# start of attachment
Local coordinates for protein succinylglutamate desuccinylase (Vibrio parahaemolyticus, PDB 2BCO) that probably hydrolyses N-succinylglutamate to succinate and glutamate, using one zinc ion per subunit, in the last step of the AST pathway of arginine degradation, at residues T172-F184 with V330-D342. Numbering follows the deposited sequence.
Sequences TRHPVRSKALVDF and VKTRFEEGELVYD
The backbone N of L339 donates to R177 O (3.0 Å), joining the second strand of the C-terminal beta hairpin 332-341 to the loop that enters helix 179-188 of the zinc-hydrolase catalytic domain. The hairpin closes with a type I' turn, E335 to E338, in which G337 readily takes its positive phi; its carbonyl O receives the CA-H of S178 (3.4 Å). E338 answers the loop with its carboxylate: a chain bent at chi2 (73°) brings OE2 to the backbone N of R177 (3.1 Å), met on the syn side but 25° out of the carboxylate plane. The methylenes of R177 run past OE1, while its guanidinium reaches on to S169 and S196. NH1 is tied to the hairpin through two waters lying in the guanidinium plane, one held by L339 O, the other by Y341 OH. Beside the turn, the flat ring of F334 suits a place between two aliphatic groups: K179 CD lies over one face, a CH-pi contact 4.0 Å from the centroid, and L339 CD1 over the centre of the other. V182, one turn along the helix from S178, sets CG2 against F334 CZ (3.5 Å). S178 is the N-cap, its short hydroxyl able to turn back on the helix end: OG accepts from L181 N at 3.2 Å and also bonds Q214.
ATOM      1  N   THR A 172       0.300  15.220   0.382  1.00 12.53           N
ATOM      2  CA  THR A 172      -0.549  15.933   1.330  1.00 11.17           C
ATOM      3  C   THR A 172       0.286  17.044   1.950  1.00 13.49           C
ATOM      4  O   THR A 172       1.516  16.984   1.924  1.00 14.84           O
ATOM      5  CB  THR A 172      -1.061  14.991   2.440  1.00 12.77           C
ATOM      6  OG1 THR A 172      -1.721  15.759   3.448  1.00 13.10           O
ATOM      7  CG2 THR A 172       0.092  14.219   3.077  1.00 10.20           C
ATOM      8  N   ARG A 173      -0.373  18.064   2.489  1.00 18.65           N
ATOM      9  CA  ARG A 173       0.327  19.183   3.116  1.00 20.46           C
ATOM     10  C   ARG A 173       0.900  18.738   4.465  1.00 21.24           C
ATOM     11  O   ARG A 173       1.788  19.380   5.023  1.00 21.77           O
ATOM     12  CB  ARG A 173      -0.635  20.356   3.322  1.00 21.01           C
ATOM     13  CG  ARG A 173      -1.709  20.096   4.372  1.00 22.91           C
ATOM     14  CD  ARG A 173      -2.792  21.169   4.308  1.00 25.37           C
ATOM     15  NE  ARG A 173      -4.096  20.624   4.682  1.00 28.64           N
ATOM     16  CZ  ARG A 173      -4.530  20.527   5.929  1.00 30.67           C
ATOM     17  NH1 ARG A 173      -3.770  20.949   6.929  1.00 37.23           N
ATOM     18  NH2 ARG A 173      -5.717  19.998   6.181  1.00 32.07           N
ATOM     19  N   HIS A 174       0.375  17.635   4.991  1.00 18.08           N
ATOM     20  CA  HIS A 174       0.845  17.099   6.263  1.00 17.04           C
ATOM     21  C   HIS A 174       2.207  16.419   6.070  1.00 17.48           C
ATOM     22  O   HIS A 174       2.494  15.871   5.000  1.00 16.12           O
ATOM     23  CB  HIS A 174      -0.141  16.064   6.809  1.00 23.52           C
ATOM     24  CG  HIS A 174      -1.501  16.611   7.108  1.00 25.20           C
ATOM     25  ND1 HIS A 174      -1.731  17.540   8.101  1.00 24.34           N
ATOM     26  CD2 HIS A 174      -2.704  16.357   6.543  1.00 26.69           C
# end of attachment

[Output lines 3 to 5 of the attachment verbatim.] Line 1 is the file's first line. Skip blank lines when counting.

The backbone N of L339 donates to R177 O (3.0 Å), joining the second strand of the C-terminal beta hairpin 332-341 to the loop that enters helix 179-188 of the zinc-hydrolase catalytic domain. The hairpin closes with a type I' turn, E335 to E338, in which G337 readily takes its positive phi; its carbonyl O receives the CA-H of S178 (3.4 Å). E338 answers the loop with its carboxylate: a chain bent at chi2 (73°) brings OE2 to the backbone N of R177 (3.1 Å), met on the syn side but 25° out of the carboxylate plane. The methylenes of R177 run past OE1, while its guanidinium reaches on to S169 and S196. NH1 is tied to the hairpin through two waters lying in the guanidinium plane, one held by L339 O, the other by Y341 OH. Beside the turn, the flat ring of F334 suits a place between two aliphatic groups: K179 CD lies over one face, a CH-pi contact 4.0 Å from the centroid, and L339 CD1 over the centre of the other. V182, one turn along the helix from S178, sets CG2 against F334 CZ (3.5 Å). S178 is the N-cap, its short hydroxyl able to turn back on the helix end: OG accepts from L181 N at 3.2 Å and also bonds Q214.
ATOM      1  N   THR A 172       0.300  15.220   0.382  1.00 12.53           N
ATOM      2  CA  THR A 172      -0.549  15.933   1.330  1.00 11.17           C